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  • Writer's pictureCollin Souter

eFilmcritic Archives: "Finding Neverland" (2004)

Last year, Universal Pictures released a version of Peter Pan that broke a major rule in casting: They had the nerve to cast a young, male actor in the leading role! The movie also expounded on the notion of Peter Pan as a tragic and saddened hero, one who was doomed to a life without romance or spiritual connection in return for staying young forever. Marc Forster’s new film, “Finding Neverland,” offers even further insight into the makings of this seemingly simple character and finds that we all have a little Peter Pan—that youthful spirit—within us. Some are more in touch with it than others. It can be a curse or a blessing, depending on how it works for you, but it usually stems from the pains of growing up.

“Finding Neverland” loosely tells the true story of J.M. Barrie (Johnny Depp), author of Peter Pan, and his inspiration behind composing it. His muse comes in the form of single mother, Sylvia Llewelyn Davies (Kate Winslet), and her four sons—Nick, Jack, Peter and Michael—who live with her and their Grandmother (Julie Christie). Barrie, whose last play flopped, seems at a loss with how to follow up his latest work, but also seems to have imagination to spare. As Barrie talks to the kids, he speaks to them at their level, without talking down to them. The kids respond to his passion for imagining a world bigger than their eyes can see.

But it can’t be as simple as Barrie-hangs-out-with-kids-and-writes-Peter-Pan. The first half of the movie sets us up for serious melodrama. Sylvia has an illness and has had a stubborn disdain for hospitals ever since the death of her husband. When her kids hear of her illness, the youngest, Peter (Freddie Highmore), thrashes about and insists that he doesn’t want to hear anymore lies about “where she’s going.” It’s an overplayed, over-coached scene that should have played out more subtly and reserved.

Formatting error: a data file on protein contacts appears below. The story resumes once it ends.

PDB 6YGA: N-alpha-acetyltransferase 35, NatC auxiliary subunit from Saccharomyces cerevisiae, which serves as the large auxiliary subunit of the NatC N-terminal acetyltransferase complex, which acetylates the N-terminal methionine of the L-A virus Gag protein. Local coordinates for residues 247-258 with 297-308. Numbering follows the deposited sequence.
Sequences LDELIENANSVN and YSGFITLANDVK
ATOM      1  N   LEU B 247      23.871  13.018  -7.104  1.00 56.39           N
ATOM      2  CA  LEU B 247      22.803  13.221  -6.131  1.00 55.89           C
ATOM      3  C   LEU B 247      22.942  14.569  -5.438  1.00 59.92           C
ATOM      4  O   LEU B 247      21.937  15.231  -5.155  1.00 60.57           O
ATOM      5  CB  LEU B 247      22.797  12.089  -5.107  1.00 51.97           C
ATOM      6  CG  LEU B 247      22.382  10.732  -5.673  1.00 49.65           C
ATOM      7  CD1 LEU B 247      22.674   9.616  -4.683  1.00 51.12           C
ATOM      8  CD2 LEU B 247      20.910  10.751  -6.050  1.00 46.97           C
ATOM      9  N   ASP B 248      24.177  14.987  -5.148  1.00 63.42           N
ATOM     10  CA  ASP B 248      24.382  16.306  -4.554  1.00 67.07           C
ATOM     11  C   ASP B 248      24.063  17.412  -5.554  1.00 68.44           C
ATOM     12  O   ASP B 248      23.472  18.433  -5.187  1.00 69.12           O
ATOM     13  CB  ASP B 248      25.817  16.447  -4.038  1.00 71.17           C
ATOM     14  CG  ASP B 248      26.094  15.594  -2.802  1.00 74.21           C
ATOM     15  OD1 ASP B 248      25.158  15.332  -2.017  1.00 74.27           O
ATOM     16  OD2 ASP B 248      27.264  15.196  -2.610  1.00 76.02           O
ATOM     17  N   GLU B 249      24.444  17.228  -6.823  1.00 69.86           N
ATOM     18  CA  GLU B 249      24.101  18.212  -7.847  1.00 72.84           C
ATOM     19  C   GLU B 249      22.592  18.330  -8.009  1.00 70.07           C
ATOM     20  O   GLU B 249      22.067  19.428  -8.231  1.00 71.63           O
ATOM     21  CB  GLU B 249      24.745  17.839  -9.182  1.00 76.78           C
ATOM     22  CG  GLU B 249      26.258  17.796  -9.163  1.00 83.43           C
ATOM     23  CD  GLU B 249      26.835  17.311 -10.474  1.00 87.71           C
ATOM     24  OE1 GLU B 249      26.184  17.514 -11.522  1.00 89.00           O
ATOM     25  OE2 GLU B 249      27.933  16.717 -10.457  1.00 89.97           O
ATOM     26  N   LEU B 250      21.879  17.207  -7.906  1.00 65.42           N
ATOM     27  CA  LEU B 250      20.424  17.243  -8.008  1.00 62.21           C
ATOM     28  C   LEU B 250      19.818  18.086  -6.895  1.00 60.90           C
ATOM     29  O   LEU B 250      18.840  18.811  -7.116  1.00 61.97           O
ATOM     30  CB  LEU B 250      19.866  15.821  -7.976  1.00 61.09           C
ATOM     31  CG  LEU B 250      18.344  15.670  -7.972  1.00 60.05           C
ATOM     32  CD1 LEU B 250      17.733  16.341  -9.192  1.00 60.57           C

However, it does add something crucial to the arc of the story. Barrie has been involved in a failed relationship with his wife, Mary (Radha Mitchell), who realizes their marriage is over thanks to his interest in the Davies family. They couldn’t make it work. Now, Barrie has set his sights on Sylvia and her family, another relationship with no future. Peter, the most “grown-up” of the four boys, becomes something of a kindred spirit for Barrie. One man has just lost a woman he once loved and will soon lose another. One boy has just lost his dad, will soon lose his mother and has no idea why he should believe any adult will stick around.

No wonder when the movie depicts the magical opening night of Peter Pan it feels celebratory. Barrie’s producer, Charles Frohman (Dustin Hoffman, who loses his accent after the first five minutes), has no idea what Barrie has in mind for his next creative offering. Why is there a man in a dog suit on stage? Why do we need fake water? What adult wants to see a play about kids and pirates? Exactly.

“Finding Neverland” at least knows what its own audience wants and serves it to them generously. The movie plays out a bit stiff, over-written and melodramatic in its early stages, but it gradually won me over. It truly comes alive when it dives headfirst into Barrie’s brain to see the colorful world he has stored in his cranium. The rest of the movie plays out as one would expect, eager to win our hearts. It does so mainly by staying true to its story about an author and his muse, but not the muse you think.

It also helps that Depp truly believes in the material and it suits him as well as anything he ever did with Terry Gilliam or Tim Burton. He remains one of the most flexible actors out there. Kate Winslet continues to make amends for “The Life of David Gale” by adding another wonderful, natural performance to her impressive resume. I mentioned before about a scene involving Peter’s fits of rage being overplayed. It is, but the actor, Freddie Highmore, also has some genuinely good moments and can certainly hold his own when sharing a scene with Depp.

Between this and last year’s “Peter Pan,” we get our share of the boy who could fly and the inner-workings of a psyche trapped in adolescence flying around with fairies while fighting off Captain Hook and being unable to fall in love, all born from a boy who lost his father and mother at a young age. Peter Pan sure makes for a fascinating headcase. I suppose we’re no different. In “Finding Neverland,” the stage Peter Pan is played by one of my favorite Euro-babes, Kelly MacDonald, who is incapable of not being cute…even in a Peter Pan suit. Now, what does that say about me? Don’t answer that.

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